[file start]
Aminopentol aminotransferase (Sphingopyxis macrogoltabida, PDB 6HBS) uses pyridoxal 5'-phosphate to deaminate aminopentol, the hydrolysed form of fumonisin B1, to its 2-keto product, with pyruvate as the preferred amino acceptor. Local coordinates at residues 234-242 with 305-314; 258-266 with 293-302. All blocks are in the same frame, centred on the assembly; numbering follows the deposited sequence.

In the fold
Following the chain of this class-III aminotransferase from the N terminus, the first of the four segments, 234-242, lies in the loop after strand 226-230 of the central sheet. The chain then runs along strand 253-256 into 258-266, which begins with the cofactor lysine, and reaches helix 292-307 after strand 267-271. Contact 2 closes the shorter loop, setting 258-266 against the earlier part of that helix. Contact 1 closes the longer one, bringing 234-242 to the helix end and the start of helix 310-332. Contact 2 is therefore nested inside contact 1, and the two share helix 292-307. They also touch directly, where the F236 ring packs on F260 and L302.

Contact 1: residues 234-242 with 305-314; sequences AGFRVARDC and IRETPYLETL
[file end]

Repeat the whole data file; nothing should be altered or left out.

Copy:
Aminopentol aminotransferase (Sphingopyxis macrogoltabida, PDB 6HBS) uses pyridoxal 5'-phosphate to deaminate aminopentol, the hydrolysed form of fumonisin B1, to its 2-keto product, with pyruvate as the preferred amino acceptor. Local coordinates at residues 234-242 with 305-314; 258-266 with 293-302. All blocks are in the same frame, centred on the assembly; numbering follows the deposited sequence.

In the fold
Following the chain of this class-III aminotransferase from the N terminus, the first of the four segments, 234-242, lies in the loop after strand 226-230 of the central sheet. The chain then runs along strand 253-256 into 258-266, which begins with the cofactor lysine, and reaches helix 292-307 after strand 267-271. Contact 2 closes the shorter loop, setting 258-266 against the earlier part of that helix. Contact 1 closes the longer one, bringing 234-242 to the helix end and the start of helix 310-332. Contact 2 is therefore nested inside contact 1, and the two share helix 292-307. They also touch directly, where the F236 ring packs on F260 and L302.

Contact 1: residues 234-242 with 305-314; sequences AGFRVARDC and IRETPYLETL